Hazards associated with transitioning between appendices
The most probable hazard to arise when changing from one appendix to another is not being sufficiently alert to meet the safety standards of the activity the pilot is transitioning into. This can come about because the pilot's recent activities in another appendix have resulted in not having enough off-duty periods to adequately manage alertness. While the lower level of alertness may be acceptable in some operating contexts, it is not acceptable in public transport services and training activities.
Transitions from Appendix 5
Transitions from Appendix 5 (aerial work other than flying training) to other appendices are likely to cause the greatest challenge, in terms of meeting the different requirements across appendices. This is because Appendix 5 allows operations such as extended periods of 24 hour standby, and it has no requirement for a specific number of off-duty days to be completed across an 84-day period. This could result in a pilot with considerably less off-duty days than the minimum required to commence a flight duty period under Appendix 4 or 6, for example.
To address the difference in off-duty period requirements, the operator can develop a risk-based procedure to manage the transition. During this process, the operator should take into account that a sustained period of sleep restriction can result in the pilot stabilising their alertness level at a lower-than-normal level.
These procedures must be documented in the operations manual.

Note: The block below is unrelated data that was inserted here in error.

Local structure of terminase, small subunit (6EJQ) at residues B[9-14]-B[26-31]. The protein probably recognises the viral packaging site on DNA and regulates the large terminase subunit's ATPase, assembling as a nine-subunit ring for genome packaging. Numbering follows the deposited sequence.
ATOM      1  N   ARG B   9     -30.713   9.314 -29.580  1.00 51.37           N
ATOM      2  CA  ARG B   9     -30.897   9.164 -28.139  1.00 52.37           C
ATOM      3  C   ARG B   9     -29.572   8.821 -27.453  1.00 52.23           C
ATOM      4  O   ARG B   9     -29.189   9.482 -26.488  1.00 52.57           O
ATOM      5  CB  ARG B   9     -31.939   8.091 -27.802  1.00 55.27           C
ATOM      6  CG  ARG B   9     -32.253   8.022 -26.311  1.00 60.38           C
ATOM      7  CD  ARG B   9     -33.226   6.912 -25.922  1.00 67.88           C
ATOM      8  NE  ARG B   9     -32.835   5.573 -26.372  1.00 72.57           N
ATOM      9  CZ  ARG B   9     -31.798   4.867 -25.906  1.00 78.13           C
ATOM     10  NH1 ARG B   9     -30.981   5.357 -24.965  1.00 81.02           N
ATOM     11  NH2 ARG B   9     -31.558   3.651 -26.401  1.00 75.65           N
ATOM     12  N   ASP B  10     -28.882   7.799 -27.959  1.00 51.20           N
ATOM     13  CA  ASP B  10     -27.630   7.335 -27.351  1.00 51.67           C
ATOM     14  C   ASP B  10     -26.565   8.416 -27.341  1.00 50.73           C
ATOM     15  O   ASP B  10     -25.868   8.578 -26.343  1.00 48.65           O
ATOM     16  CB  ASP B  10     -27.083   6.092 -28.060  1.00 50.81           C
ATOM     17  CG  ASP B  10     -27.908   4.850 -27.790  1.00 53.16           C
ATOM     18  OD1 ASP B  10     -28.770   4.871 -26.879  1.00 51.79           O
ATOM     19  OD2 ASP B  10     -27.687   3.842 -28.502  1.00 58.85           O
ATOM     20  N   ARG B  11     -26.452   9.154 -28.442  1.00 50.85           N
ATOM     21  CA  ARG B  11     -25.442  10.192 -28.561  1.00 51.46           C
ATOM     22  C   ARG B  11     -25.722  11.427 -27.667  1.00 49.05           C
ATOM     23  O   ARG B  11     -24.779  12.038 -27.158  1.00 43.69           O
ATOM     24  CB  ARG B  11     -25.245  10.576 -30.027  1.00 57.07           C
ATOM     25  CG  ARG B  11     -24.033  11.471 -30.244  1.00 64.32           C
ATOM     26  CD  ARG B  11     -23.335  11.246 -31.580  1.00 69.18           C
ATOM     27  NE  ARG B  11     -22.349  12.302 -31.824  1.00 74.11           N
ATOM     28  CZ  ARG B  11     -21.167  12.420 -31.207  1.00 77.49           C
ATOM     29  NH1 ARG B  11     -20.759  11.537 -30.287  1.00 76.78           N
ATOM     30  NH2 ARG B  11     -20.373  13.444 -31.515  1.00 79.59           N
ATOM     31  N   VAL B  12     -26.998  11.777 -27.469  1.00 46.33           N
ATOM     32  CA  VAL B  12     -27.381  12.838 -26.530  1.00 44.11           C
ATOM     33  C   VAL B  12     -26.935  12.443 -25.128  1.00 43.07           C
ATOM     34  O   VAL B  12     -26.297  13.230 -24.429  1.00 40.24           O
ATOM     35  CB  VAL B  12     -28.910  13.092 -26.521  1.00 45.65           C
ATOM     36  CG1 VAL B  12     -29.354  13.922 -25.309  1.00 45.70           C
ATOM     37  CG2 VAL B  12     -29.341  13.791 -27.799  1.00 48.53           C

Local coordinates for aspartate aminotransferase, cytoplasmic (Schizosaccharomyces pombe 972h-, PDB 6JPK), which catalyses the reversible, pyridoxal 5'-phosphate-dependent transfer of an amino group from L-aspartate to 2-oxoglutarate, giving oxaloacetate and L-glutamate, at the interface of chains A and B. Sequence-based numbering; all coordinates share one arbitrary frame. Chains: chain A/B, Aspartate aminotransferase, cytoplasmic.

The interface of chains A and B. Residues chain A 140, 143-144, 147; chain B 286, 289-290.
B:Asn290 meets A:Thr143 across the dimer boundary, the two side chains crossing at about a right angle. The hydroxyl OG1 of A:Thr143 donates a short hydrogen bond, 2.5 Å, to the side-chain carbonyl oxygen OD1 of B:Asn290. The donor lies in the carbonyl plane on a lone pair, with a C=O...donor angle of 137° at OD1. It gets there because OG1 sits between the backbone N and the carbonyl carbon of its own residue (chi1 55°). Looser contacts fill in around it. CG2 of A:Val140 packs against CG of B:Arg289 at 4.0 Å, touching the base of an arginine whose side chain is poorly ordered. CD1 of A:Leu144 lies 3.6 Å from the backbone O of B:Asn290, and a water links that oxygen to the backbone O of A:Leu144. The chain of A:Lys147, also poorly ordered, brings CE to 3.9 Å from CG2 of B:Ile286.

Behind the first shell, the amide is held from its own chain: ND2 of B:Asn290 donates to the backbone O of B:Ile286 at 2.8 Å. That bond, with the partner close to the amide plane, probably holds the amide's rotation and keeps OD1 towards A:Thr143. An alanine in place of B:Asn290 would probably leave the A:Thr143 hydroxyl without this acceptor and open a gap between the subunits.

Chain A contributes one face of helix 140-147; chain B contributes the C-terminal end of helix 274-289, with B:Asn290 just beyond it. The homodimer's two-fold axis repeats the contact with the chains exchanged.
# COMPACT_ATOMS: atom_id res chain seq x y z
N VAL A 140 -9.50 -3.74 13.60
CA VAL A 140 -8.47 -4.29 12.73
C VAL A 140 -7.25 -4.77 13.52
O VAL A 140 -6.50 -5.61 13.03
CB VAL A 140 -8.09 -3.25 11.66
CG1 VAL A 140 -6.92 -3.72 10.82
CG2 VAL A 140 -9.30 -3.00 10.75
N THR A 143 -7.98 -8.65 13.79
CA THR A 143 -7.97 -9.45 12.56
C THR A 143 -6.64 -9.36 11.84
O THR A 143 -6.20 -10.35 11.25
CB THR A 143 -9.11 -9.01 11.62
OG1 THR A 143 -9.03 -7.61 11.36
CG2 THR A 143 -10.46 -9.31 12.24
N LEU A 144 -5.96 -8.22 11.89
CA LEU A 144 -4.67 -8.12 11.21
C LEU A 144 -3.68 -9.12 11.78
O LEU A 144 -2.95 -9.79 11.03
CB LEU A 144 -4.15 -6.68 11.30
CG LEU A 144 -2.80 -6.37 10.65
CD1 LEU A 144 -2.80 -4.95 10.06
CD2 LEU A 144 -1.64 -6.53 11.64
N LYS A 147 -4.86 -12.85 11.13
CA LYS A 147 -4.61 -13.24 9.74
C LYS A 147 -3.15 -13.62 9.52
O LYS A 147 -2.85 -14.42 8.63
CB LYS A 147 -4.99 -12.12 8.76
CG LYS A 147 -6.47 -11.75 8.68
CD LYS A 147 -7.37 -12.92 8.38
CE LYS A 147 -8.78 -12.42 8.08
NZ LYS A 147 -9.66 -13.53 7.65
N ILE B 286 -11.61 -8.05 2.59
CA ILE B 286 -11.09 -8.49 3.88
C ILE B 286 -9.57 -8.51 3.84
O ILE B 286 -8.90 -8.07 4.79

A procedure for managing the hazards associated with transitioning between Appendix 5 and 4 (or Appendix 6)
When transitioning a pilot from Appendix 5 operations, to conducting flying training under Appendix 6, or charter work under Appendix 4, an acceptable procedure might be for the pilot to first meet all the requirements of that other appendix except the requirement for 24 off-duty days in 84 consecutive days. This requirement could then be met by the pilot:
- having at least 7 days off duty in 28 consecutive days before commencing the flight duty period or standby, and
- having at least 24 days off duty in 84 consecutive days before commencing the flight duty period or standby, or
- completing a continuous period of consecutive off-duty days, equal to half the number of days they are short of the '24 off-duty days in 84 days' requirement (rounded up to the nearest whole number). For example, if the pilot only had 16 off-duty days in the preceding 84 days then they would be 8 days short of the requirement and need to complete a continuous period of 4 off-duty days (i.e., 24 - 16 = 8, and half of 8 days is 4 days) before they could transition to Appendix 4 or 6. If the pilot had completed 13 off-duty days in the preceding 84 days, they would need to complete 6 consecutive off-duty days (i.e., 24 - 13 = 11, and half of 11 days is 5.5 days which is rounded up to 6 days).
If the pilot starts operating in the new appendix with less than 24 off-duty days within 84 days, they have 28 days from the commencement of operating under the new appendix in which to meet this requirement. However, they must meet the requirement for 7 off-duty days in 28 days at all times.
If the pilot subsequently transitions back to Appendix 5 (aerial work operations, other than flying training), then the whole procedure may be reset and commence again when they again transition out of Appendix 5 to another appendix.
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